by Faras Ghani
Former international footballers Luis Figo and Kaka made a guest appearance in Pakistan earlier this month, launching a set of exhibition matches scheduled to take place in Karachi and Lahore in April.
Football is not the most popular sport in Pakistan, a country of 220 million people that sits at 199th on the FIFA rankings. Even the national sport, hockey, is dwarfed in popularity by cricket, a fact acknowledged by Kaka at the event’s launch this month.
“We know football is not the most popular sport here. It’s cricket, right?” said Kaka. “But I think the door is opening … to give these youngsters another opportunity, not just for cricket but also for football.”
But with football’s popularity growing among the younger generation, organisers of the World Soccer Stars event, TouchSky Group (TSG), are hoping to use that little opening by organising exhibition matches to give the sport a launching pad.
“Pakistan is a nation starved of football action and that’s a sport which has a massive following in the country,” Ahmer Kunwar, TSG’s CEO, told Al Jazeera.
“The boost will not happen overnight. I expect a gradual transition by converting fans, brands and audience to football as the next big alternative sport in the market.”
Sports body in crisis
Pakistan’s football administration, however, is currently embroiled in an internal crisis.
The federation’s president, Faisal Saleh Hayat, was recently removed through elections ordered by the Supreme Court.
FIFA, however, backs Hayat as the legitimate head of the federation and labelled the court’s orders as a third-party interference, threatening to suspend the federation.
While Kunwar said his organisation was working “hand in glove with the federation”, experts believe staging exhibition matches will do little to improve the state of football at the grass-root level.
“Such events bring the famous names for generating a bit of hype and attract some kind of investment, but not necessarily for local football,” said Ali Ahsan, a director at FootballPakistan.com.
“They are not enough to make a sustainable and credible change in domestic football. If it was a presentable product in countries like Pakistan, you’d expect investors to get more involved in the local game instead of piggybacking on such stop-gap events,” he added.
“Domestic football won’t change just by bringing retired legends for some event for a few days.”
In 2017, a similar event saw star footballers Ryan Giggs, Ronaldinho and Nicolas Anelka among others take part in exhibition matches in Pakistan.
According to a report in Dawn.com, organisers of that event, Leisure Leagues, said they were not linked with World Soccer Stars since “they have understood that exhibition matches do little for football promotion in the country”.
While Kunwar said the event will “help fans realise that world stars are here to support football grow”, the matches will not act as a “game-changer” for Pakistan football, according to Rishad Mahmood, sports editor of Dawn newspaper.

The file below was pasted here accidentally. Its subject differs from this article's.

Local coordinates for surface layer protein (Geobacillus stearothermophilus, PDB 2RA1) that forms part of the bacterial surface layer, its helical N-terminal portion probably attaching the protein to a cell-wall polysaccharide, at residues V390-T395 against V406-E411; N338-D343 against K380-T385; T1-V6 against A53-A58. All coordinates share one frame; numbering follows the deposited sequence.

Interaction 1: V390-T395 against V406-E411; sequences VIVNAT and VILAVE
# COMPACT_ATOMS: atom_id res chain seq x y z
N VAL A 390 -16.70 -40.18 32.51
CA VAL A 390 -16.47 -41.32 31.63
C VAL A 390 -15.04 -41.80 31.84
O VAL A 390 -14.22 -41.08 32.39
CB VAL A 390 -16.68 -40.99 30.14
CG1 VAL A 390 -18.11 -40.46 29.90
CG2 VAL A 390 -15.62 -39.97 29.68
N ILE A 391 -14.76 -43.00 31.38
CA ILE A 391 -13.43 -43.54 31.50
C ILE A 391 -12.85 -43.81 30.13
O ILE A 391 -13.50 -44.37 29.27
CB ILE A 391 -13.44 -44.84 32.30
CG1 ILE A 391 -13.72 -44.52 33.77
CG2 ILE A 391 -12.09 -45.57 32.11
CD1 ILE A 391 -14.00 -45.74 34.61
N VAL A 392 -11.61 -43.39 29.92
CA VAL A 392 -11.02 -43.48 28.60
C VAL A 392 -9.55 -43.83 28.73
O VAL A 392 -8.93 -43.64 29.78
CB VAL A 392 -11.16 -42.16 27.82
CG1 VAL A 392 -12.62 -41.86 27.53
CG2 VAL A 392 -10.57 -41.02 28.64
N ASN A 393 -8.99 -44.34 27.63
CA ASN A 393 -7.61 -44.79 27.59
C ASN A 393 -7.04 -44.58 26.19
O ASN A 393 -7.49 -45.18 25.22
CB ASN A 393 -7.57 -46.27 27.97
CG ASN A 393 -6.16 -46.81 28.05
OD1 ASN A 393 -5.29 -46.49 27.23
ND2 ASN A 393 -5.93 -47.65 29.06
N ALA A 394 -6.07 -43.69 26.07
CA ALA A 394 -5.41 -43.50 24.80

“Pakistan football needs full-time sponsors,” said Mahmood. “It could be well served with such funds being used at grassroots level and in raising the standard of the country’s premier league.
“Pakistan needs standardised youth tournaments and academies. There is a pressing need to develop elite level footballers.”
Ahsan echoed the sentiment, adding that the funds could have been better utilised.
“Our rough guess is the cost of bringing these superstars for such an event is probably worth an entire year’s budget of the Pakistan Football Federation and nearly three to five years’ worth of money the PFF would normally allocate to youth development and the domestic game combined,” said Ahsan.
Figo, the former Portugal captain, who walked into the event holding a cricket bat, termed the event as an “opportunity to open some football schools” in Pakistan.
TSG’s Kunwar said work was being done with local brands “to help reach out to areas never considered before to help upskill at basic level giving them a chance to get spotted by stars who will analyse their abilities”.
‘Long-term plan needed’
Pakistan’s football following is all the more visible during the World Cup when certain areas of the country – Lyari in the southern city of Karachi, for example – turn into “Mini Brazil”, with flags, posters and giant screens put up by football-crazed fans.
Despite question marks over the effect the retired footballers will have, Kaka and Figo’s arrival in the country was welcomed by excited fans who rarely witness international sports stars perform in Pakistan.
Until recently, Pakistan was starved of even the international cricket action following a gun attack on the Sri Lankan team in 2009.
Football fans have been consigned to watching foreign stars on TV. While the domestic football league is not broadcast on local sports channels, Ahsan says even the matches involving the national side rarely make it on air.
“While these events are good for positive PR, it would be a mistake to regard them as a means of uplifting domestic football in Pakistan because that requires a long-term plan and vision from the grassroots upwards with the requisite patience and persistence to see it become a viable product that can be marketed and sold to attract investors,” said Ahsan.